S.Korean unification minister stresses economic cooperation with DPRK to resolve nuke issue

Source:Xinhua Published: 2017/9/19 21:23:44

South Korea's top policymaker in charge of affairs with the Democratic People's Republic of Korea (DPRK) on Tuesday stressed the importance for inter-Korean economic cooperation to resolve the nuclear issue on the Korean Peninsula.

Unification Minister Cho Myoung-gyon said at a forum in Seoul that the "New Korean Peninsula Economic Initiative," advocated by President Moon Jae-in, could be a solution to the nuclear issue on the peninsula, saying efforts would be urgently needed to resolve it peacefully and fundamentally.

The initiative was championed by Moon, who took office in May, during his campaign trail to improve relations with the DPRK through economic cooperation in three major economic zones, including those in the East and West Seas and inside the demilitarized zone (DMZ) dividing the two sides.

The economic development in the three zones in cooperation with the DPRK was aimed to be linked to the Moon government's so-called new northern economic policy, which targets the logistic hub connecting the land and sea routes from South Korea to Russia through the DPRK.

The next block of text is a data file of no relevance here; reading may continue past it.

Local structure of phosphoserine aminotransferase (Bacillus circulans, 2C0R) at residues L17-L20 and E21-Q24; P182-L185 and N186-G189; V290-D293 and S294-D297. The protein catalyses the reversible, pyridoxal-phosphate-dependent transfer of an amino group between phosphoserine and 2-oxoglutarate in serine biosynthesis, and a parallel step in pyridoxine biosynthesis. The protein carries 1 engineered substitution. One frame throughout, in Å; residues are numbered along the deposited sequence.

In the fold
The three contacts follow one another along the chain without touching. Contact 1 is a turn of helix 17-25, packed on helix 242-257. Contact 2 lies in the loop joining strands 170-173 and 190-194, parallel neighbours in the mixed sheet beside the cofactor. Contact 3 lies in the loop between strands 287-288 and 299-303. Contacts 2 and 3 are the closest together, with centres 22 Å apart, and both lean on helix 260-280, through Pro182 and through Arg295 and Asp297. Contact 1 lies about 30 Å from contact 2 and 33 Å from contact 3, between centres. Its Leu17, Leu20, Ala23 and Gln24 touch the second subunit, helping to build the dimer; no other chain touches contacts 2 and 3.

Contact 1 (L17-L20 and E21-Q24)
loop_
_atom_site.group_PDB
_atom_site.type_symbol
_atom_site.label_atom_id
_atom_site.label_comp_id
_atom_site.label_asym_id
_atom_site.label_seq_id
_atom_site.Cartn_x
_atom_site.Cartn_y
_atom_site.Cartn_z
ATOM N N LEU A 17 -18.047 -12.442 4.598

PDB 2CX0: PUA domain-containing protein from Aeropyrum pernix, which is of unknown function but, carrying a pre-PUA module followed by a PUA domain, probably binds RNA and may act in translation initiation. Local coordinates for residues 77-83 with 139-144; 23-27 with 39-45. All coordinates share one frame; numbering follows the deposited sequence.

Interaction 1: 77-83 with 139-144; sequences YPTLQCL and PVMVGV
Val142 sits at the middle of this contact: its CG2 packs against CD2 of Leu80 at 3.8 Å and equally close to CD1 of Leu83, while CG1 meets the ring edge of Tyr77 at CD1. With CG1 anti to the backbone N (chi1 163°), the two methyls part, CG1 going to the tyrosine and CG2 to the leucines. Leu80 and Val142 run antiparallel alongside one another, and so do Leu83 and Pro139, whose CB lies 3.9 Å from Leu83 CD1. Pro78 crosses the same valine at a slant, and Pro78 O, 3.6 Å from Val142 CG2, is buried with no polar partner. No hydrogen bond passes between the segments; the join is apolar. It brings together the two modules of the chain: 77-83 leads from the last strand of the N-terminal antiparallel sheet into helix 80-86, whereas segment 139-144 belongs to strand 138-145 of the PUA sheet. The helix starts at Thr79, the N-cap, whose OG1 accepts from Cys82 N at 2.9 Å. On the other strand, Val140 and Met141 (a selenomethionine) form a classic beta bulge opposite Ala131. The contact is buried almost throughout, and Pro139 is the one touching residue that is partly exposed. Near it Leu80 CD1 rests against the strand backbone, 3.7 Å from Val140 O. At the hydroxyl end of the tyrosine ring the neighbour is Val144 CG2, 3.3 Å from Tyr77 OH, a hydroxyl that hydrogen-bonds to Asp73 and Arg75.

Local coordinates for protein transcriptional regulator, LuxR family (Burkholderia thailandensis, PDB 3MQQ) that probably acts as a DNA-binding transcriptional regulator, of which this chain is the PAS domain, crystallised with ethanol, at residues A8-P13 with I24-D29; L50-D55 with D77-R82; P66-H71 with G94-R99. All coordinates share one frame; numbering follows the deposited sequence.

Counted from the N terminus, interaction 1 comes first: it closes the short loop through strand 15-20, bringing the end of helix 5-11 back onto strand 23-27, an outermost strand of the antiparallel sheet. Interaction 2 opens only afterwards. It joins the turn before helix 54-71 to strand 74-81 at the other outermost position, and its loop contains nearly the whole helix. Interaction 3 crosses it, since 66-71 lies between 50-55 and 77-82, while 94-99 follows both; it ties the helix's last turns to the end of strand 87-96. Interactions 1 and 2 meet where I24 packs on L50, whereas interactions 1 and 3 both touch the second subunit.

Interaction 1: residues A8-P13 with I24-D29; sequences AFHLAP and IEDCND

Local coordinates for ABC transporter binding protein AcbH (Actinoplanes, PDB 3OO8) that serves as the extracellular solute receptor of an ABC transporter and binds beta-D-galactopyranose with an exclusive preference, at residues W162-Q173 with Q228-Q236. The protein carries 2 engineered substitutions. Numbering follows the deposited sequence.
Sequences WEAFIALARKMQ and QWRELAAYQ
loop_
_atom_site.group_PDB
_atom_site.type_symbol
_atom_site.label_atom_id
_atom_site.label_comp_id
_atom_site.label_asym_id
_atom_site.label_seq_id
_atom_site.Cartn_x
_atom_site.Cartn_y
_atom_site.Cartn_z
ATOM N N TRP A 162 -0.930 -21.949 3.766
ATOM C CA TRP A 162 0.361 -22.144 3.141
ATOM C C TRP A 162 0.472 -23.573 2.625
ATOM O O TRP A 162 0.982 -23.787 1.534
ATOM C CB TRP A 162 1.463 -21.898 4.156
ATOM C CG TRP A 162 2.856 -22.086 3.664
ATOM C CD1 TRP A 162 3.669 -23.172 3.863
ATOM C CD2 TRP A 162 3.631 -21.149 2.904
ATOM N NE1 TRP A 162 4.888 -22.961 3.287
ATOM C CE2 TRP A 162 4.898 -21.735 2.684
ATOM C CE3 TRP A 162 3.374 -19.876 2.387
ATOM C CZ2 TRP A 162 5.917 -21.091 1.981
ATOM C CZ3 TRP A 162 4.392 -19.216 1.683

Moon has been widely forecast to inherit the Sunshine policy, advocated by his liberal predecessors, of engagement with the DPRK through economic cooperation and exchanges of culture, sports and personnel.

The unification minister said the initiative would provide a new growth engine for the South Korean economy, while helping the DPRK economy revitalized and changed, to lay foundation for economic reunification through mutually beneficial cooperation.

The push for the initiative, Cho said, would make DPRK people notice that they can live peacefully without a nuclear program.

However, the minister noted that the peninsula's crisis escalated with the vicious cycle of the DPRK's provocations leading to the international community's sanctions.

On Sept. 3, Pyongyang detonated its sixth nuclear device, believed to have been the most powerful one ever carried out by the country.

The UN Security Council adopted a new resolution toughening sanctions on the DPRK.

Days later, the Asian country flew an intermediate-range ballistic missile (IRBM), called Hwasong-12, over Japan.

Cho added that the South Korean government will make consistent efforts to form a virtuous cycle of stopping the confrontation on the peninsula and in Northeast Asia and building peace.


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